• MCTP welcomes new commander

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  • In a Mission Command Training Program change of command ceremony June 26 on Main Parade, Col. Clay B. Hatcher relinquished control to Col. Edward T. Bohnemann.
    In opening remarks at the ceremony, Brig. Gen. Mike Lundy, deputy commanding general of the Combined Arms Center-Training, thanked Hatcher for his 28 years of “phenomenal” Army service and Bohnemann for picking up “the mantle of command of what is a unique and truly special organization” in the Army.
    “I’m not sure that a lot of people understand this or really put this together, but the Mission Command Training Program is the most important colonel-level command in our Army,” Lundy said. “I would challenge anybody to challenge me on that, and here’s why.
    “Over the last 11 years, every single brigade combat team, every single functional and multi-functional brigade, every division, every corps that has gone into combat has been trained by this organization as part of the chief of staff of the Army’s leader development training program to make sure that our headquarters understand and exercise mission command and are ready for combat.”
    Lundy said that MCTP will train 59 units, which he called an “absolutely phenomenal” number. They include six Army service component commands, a three-star Army-level headquarters, eight brigade combat teams, 31 different functional and multifunctional brigades, six divisions, a Marine Corps brigade, and six multinational units, including those from Canada and the United Kingdom.
    “If you think about that, and what this unit does, what this organization does, I would tell you that the sun never sets on the MCTP,” Lundy said. “I would tell you that the lights never go out in the offices of the MCTP. It’s a 24-7 operation worldwide. Today, you see a very small representation of the thousand-person organization, because many of them are on mission as we talk today.”
    In his remarks, Hatcher, who is retiring, said that MCTP’s mission saw a dramatic shift over the past year as it moved toward fewer and larger warfighter exercises and away from “mission-rehearsal” exercises.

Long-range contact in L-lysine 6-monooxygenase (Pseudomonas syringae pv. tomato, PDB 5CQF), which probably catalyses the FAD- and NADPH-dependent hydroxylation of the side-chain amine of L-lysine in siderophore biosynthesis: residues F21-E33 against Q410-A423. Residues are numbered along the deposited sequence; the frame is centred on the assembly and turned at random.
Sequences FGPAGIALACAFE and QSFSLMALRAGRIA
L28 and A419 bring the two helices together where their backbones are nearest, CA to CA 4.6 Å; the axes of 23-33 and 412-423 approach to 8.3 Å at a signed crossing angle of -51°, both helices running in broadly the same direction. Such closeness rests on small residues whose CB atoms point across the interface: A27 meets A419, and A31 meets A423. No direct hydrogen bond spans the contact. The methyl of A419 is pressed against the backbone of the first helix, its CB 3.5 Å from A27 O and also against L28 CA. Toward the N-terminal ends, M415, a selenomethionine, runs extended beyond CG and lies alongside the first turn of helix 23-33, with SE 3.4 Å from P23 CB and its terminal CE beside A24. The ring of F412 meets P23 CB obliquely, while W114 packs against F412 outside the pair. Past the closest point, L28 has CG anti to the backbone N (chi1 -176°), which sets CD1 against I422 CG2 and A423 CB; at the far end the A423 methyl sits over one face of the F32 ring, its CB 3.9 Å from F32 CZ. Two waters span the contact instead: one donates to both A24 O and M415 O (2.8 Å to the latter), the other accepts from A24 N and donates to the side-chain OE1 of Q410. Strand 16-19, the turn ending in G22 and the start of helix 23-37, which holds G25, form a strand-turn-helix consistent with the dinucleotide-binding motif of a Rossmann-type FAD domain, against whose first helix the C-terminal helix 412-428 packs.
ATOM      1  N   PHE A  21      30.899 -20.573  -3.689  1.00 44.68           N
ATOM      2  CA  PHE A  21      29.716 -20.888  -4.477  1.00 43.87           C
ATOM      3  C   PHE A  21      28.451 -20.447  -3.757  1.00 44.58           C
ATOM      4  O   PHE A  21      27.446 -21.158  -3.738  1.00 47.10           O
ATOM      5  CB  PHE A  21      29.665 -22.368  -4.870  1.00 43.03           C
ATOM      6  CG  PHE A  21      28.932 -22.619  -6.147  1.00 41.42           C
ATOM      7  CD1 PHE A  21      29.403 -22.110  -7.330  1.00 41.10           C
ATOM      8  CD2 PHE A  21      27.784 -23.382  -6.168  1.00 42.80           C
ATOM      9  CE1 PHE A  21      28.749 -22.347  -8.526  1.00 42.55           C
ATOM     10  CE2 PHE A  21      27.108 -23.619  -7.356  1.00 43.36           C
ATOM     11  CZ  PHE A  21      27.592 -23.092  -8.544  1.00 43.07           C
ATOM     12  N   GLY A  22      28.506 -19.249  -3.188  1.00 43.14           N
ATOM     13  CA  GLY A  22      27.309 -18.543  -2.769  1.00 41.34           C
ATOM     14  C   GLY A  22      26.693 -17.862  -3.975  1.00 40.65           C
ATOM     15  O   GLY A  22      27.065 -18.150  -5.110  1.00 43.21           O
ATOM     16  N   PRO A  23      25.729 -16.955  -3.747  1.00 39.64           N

“It is without regret that we see a decreased requirement to train soldiers for operations in Iraq and Afghanistan,” he said before thanking those who provided quality training for the Army.
    Hatcher said he could think of “no finer officer to lead this organization in the future” than Bohnemann, who Lundy said was hand-selected for the job by the chief of staff of the Army.
    For his part, Bohnemann said that he and his family were excited about his new assignment in Fort Leavenworth.
    “From what I’ve seen in the short period of time that I’ve been here, you have a tremendous team of soldiers, noncommissioned officers, officers, Department of the Army civilians and contractors,” he said. “I’m absolutely honored to join Mission Command Training Program.”
    Page 2 of 2 - According to his biography, Bohnemann graduated from the U.S. Military Academy in 1989 and was commissioned a second lieutenant of Infantry.
    During his initial assignment in the 3rd Armored Division in Friedberg, Germany, Bohnemann served as a rifle platoon leader in the 5th Battalion, 18th Infantry Regiment and deployed in support of Operations Desert Shield and Desert Storm. His next assignments included platoon leader and company executive officer with the 3rd U.S. Infantry, “The Old Guard.”
    As a captain, he was assigned to the 3rd Infantry Division at Fort Stewart, Ga., where he served as the 1st Brigade assistant S3, 3-7 Infantry Battalion assistant S3, and company commander of B Company, 3-7 Infantry Regiment.
    Following studies at Fort Leavenworth’s Command and General Staff College and School of Advanced Military Studies, he was assigned to the 3rd Infantry Division at Fort Stewart. During the next four years, he served as the division’s chief of plans, battalion S3 for 2-7 Infantry Regiment and the 1st Brigade S3. He then served as an instructor at CGSC.
    In June 2007, Bohnemann assumed command of the 1st Battalion, 12th Infantry Regiment in the 4th Brigade, 4th Infantry Division, and nine months later reflagged the battalion to 2nd Battalion, 7th Cavalry, 4th Brigade, 1st Cavalry Division. In June 2008, he deployed in support of OIF 08-10. He then attended the Advanced Operational Art Studies Fellowship at Fort Leavenworth.
    In January 2011, Bohnemann assumed command of the 172d Infantry Brigade in Grafenwoehr, Germany, and deployed the brigade to Paktika, Afghanistan, in support of OEF 11-12. Upon redeployment from Afghanistan, Bohnemann led the brigade through its inactivation, completing it on May 31.
    His awards and decorations include the Legion of Merit, the Bronze Star Medal, the Meritorious Service Medal, the Army Commendation Medal, the Army Achievement Medal, the Combat Infantryman Badge, the Expert Infantryman Badge, the Parachute Badge, and Ranger Tab.
    Bohnemann and his wife, Jennifer, have been married for 23 years and have three sons.
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